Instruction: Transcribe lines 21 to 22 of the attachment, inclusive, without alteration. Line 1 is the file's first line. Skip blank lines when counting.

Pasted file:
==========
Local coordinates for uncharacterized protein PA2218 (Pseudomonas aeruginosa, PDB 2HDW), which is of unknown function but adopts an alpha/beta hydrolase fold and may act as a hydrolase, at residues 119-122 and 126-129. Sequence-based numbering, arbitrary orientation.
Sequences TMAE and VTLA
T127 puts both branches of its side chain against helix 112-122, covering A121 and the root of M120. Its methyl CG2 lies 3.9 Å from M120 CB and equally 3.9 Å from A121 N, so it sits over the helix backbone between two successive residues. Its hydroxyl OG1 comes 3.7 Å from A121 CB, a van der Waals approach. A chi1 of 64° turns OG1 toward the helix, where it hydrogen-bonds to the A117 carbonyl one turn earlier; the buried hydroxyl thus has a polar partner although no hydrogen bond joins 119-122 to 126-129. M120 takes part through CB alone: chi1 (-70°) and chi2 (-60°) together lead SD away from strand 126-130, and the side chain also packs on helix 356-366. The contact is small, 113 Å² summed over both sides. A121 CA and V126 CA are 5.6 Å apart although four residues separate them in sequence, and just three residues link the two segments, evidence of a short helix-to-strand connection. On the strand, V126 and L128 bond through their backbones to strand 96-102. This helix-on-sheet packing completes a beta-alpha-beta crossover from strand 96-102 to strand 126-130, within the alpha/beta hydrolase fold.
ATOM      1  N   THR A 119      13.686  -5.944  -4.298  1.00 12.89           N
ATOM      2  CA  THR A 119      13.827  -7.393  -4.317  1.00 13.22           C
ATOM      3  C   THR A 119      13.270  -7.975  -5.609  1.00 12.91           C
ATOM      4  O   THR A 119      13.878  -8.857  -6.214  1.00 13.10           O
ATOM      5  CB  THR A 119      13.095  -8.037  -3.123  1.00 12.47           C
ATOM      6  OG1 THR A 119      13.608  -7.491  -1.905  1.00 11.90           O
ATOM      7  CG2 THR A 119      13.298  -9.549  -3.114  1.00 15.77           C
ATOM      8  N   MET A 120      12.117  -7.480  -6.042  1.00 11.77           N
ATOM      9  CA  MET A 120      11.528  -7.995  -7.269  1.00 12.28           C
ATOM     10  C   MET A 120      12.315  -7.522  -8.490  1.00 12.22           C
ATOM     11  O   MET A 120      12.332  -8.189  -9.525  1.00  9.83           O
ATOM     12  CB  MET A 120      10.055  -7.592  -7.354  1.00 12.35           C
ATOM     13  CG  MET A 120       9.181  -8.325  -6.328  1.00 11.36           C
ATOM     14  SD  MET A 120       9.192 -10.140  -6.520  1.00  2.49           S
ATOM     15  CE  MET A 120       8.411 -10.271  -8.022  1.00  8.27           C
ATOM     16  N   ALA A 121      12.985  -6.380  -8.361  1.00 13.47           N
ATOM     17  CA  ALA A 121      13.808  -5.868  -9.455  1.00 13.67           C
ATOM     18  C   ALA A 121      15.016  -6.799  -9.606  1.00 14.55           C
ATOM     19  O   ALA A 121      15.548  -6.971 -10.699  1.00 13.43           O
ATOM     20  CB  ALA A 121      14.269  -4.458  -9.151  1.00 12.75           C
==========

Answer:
ATOM     18  C   ALA A 121      15.016  -6.799  -9.606  1.00 14.55           C
ATOM     19  O   ALA A 121      15.548  -6.971 -10.699  1.00 13.43           O